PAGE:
Week 20: Mapping the City

by wangtianchen

Mapping through discourse

This Wednesday we had a great experience to visit Somerset House in London in order to look an innovative exhibition of works by established and emerging artists from the street and graffiti art scenes, called ‘Mapping the City‘.

11012266_661376663974443_672818585_n

‘Mapping the city’ exhibition

The exhibition features works by over 50 internationally recognised artists such as Shepard Fairey, Swoon and Aryz, alongside rising stars from Australia to Argentina, Sweden to Spain and France to Finland. As I feel Graffiti and street artists have an intimate relationship with the cities that they use as a canvas. They understand and engage with the urban landscape in unique ways – through subjective surveying rather than objective ordinance. So ‘Mapping the City’ presented a series of cartographic representations of the artists’ chosen cities. Ranging from literal to highly abstract, each map will be an individual response to the way these artists experience and interpret the places that they know so well. [1]

Here, I am going to show you some exhibits which inspires me:

11005933_661376697307773_2117783309_n

20150211_132647 20150211_133622

Martin Tibabuzo (AR) Mi mundo / Meine Wele, 2013

Terrestrial globes are often considered the only truly accurate maps as they do not misrepresent distances as ‘flat’ map do. Martin Tibabuzo’s globe, however, runs contrary to this more scientific aim. After starting to lose his memory in the early 2000s, Tibabuzo was instructed  by medical advisors to undertake certain memory exercises, timelines and ‘mind maps’ which he soon turned into artistic projects. Following this, Mi Mundo was created completely from memory. Whilst the results are not always as expected, it is the world as Tibabuzo sees it from his minds-eyes, a globe of his lived existence.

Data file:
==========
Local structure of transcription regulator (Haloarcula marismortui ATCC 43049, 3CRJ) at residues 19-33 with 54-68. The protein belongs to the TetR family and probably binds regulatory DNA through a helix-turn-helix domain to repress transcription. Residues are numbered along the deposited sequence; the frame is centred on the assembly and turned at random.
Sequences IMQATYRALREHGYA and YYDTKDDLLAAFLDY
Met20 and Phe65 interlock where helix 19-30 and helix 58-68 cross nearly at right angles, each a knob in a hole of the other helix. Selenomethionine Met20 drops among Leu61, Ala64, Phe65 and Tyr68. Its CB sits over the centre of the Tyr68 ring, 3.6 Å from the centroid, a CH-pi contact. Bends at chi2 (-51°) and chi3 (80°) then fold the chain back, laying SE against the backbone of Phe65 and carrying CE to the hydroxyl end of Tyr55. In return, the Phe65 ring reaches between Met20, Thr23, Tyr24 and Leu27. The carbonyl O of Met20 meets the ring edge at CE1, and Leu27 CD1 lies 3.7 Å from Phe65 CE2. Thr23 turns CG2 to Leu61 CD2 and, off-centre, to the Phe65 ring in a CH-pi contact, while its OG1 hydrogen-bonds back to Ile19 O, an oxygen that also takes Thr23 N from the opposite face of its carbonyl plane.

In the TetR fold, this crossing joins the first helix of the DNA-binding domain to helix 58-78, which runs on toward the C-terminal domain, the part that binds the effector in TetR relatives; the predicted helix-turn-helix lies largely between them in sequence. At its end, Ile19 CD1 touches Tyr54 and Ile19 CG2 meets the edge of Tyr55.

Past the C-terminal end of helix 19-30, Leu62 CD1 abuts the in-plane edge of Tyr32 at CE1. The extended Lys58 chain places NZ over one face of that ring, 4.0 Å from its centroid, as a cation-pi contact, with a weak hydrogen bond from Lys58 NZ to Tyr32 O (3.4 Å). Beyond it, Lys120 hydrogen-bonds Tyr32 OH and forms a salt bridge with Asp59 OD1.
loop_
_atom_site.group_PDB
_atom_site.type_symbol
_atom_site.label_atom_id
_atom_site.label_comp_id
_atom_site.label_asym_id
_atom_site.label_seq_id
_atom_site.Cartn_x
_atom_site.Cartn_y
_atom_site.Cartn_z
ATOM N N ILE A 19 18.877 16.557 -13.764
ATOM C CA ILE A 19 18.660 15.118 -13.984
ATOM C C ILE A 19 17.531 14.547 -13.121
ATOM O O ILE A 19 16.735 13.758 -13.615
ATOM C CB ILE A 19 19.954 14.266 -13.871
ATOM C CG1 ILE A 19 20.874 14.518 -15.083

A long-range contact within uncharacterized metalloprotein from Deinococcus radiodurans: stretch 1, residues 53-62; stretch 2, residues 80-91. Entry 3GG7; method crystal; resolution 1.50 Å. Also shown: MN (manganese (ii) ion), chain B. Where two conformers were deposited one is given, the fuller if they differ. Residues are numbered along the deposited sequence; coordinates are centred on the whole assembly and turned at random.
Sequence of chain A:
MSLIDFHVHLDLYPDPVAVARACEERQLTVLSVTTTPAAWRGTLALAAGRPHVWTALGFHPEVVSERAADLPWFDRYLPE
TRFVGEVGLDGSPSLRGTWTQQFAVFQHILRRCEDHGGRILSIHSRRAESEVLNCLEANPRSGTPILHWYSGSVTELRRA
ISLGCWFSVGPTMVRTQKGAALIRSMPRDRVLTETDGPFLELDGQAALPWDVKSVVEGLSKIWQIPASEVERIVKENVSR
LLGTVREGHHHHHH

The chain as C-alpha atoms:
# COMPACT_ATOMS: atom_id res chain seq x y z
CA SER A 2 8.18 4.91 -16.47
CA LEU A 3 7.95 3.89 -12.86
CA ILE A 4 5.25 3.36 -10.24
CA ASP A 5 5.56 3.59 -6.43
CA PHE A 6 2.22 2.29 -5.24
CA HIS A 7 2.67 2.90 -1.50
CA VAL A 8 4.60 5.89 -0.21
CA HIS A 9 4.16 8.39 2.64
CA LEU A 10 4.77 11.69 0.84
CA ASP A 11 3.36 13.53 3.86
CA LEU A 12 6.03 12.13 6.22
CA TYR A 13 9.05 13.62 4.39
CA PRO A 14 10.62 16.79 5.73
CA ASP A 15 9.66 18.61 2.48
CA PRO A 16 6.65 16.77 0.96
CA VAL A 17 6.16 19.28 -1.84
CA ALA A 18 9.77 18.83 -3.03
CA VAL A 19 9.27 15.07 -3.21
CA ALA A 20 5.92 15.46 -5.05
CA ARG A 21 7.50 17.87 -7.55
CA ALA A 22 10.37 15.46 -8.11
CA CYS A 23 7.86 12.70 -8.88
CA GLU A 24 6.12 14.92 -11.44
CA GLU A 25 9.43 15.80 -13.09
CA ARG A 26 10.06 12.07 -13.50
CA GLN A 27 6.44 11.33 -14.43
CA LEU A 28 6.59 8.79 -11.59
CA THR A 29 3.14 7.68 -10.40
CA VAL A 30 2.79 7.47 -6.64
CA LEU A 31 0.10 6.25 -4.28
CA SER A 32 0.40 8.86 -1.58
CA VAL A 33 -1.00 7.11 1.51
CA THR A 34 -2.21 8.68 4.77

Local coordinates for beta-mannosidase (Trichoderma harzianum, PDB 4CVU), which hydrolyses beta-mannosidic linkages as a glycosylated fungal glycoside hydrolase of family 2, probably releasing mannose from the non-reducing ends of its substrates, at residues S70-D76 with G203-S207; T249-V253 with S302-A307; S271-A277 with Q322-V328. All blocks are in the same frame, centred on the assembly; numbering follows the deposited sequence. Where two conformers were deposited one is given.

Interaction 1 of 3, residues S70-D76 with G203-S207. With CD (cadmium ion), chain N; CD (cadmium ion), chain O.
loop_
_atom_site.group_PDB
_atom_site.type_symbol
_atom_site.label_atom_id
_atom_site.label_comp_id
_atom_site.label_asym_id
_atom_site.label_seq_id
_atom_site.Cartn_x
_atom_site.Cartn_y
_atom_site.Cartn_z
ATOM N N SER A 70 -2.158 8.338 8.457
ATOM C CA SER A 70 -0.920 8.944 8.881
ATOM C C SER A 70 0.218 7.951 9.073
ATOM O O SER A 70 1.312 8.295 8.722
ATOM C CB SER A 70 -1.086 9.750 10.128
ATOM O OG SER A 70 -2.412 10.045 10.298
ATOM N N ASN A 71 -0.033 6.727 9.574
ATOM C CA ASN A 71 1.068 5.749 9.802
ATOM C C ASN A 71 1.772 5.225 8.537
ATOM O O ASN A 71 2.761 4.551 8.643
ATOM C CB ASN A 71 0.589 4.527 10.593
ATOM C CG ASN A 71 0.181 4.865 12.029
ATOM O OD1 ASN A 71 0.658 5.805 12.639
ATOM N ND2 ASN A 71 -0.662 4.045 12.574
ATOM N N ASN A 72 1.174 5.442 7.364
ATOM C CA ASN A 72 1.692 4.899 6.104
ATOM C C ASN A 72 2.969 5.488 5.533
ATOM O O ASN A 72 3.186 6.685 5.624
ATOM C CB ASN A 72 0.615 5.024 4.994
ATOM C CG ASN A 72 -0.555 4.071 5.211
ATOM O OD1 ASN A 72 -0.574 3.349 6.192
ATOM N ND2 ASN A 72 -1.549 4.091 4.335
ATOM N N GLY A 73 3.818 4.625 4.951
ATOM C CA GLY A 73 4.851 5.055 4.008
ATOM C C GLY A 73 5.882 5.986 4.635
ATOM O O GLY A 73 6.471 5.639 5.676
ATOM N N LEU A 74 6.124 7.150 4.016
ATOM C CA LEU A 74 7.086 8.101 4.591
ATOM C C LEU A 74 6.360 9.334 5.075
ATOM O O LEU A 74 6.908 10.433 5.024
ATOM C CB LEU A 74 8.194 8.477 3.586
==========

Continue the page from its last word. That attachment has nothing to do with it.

20150211_140805

Remed (FR) Reflet Dans La Main, Le Trait du Devin, 2014

Remed’s map may, at first, seem like nothing of the kind. However it is, as he says, a map of “what I felt and what I was thinking art the time I made it, describing my emotional rather than physical environment”. Whilst in the first iteration Remed began mapping through words and fine lines, by the second the image began to morph and change, and “instead of drawing the lines of the city, I drew those of a body. The canvas then became this man/woman being, the architecture changing into a body,  the too straight lines of a city vanishing and changing into the smoother lines of an organic body”.

20150211_135221 20150211_135235

Sixe Paredes (ES) Barcelona, 2013

Paredes’ map of Barcelona is not only a prime example of his Futurismo Ancestral style, but a perfect exemplar of his use of what he terms ‘circuits’ within his work. Delineating many of Barcelona’s key streets and sites (such as the famous Av Diagonal and the Sagrade Familia cathedral), it also contains secret messages and numerical symbolism key to Sixe’s life, a vocabulary of symbols, numbers and shapes that for Sixe act as a personal style of cuneiform writing.

More exhibits:

20150211_132041 20150211_132049

MOMO (US) Tag Manhattan, 2013

20150211_134429

Malarko (UK) Living in London, 2014

Reference:

[1] Somersethouse. (2015). Mapping the City. Retrieved February 16, 2015 from http://www.somersethouse.org.uk/visual-arts/mapping-the-city

Advertisements